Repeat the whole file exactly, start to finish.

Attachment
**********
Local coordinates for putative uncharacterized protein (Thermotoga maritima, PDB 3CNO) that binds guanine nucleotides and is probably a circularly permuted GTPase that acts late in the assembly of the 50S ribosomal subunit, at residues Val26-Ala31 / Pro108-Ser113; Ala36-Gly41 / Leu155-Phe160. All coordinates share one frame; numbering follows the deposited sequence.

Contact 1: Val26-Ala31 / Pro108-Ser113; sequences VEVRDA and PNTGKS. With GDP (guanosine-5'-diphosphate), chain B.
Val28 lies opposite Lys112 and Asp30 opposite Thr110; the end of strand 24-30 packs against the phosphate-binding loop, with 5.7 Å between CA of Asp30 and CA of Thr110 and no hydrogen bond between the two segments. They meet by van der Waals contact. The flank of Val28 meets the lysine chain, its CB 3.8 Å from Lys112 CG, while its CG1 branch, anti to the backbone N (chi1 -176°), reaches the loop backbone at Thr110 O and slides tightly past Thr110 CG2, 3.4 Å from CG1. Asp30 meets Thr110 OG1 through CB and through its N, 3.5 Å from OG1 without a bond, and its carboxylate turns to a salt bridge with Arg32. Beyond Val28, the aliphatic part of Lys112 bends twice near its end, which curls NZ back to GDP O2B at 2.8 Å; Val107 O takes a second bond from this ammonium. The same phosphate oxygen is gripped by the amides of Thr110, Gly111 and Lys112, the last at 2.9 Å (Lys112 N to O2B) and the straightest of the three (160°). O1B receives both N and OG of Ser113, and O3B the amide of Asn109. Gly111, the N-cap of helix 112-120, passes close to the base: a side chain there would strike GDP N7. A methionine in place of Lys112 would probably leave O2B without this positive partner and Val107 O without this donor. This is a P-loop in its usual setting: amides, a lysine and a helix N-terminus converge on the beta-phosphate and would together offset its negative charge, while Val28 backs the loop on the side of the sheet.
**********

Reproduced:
Local coordinates for putative uncharacterized protein (Thermotoga maritima, PDB 3CNO) that binds guanine nucleotides and is probably a circularly permuted GTPase that acts late in the assembly of the 50S ribosomal subunit, at residues Val26-Ala31 / Pro108-Ser113; Ala36-Gly41 / Leu155-Phe160. All coordinates share one frame; numbering follows the deposited sequence.

Contact 1: Val26-Ala31 / Pro108-Ser113; sequences VEVRDA and PNTGKS. With GDP (guanosine-5'-diphosphate), chain B.
Val28 lies opposite Lys112 and Asp30 opposite Thr110; the end of strand 24-30 packs against the phosphate-binding loop, with 5.7 Å between CA of Asp30 and CA of Thr110 and no hydrogen bond between the two segments. They meet by van der Waals contact. The flank of Val28 meets the lysine chain, its CB 3.8 Å from Lys112 CG, while its CG1 branch, anti to the backbone N (chi1 -176°), reaches the loop backbone at Thr110 O and slides tightly past Thr110 CG2, 3.4 Å from CG1. Asp30 meets Thr110 OG1 through CB and through its N, 3.5 Å from OG1 without a bond, and its carboxylate turns to a salt bridge with Arg32. Beyond Val28, the aliphatic part of Lys112 bends twice near its end, which curls NZ back to GDP O2B at 2.8 Å; Val107 O takes a second bond from this ammonium. The same phosphate oxygen is gripped by the amides of Thr110, Gly111 and Lys112, the last at 2.9 Å (Lys112 N to O2B) and the straightest of the three (160°). O1B receives both N and OG of Ser113, and O3B the amide of Asn109. Gly111, the N-cap of helix 112-120, passes close to the base: a side chain there would strike GDP N7. A methionine in place of Lys112 would probably leave O2B without this positive partner and Val107 O without this donor. This is a P-loop in its usual setting: amides, a lysine and a helix N-terminus converge on the beta-phosphate and would together offset its negative charge, while Val28 backs the loop on the side of the sheet.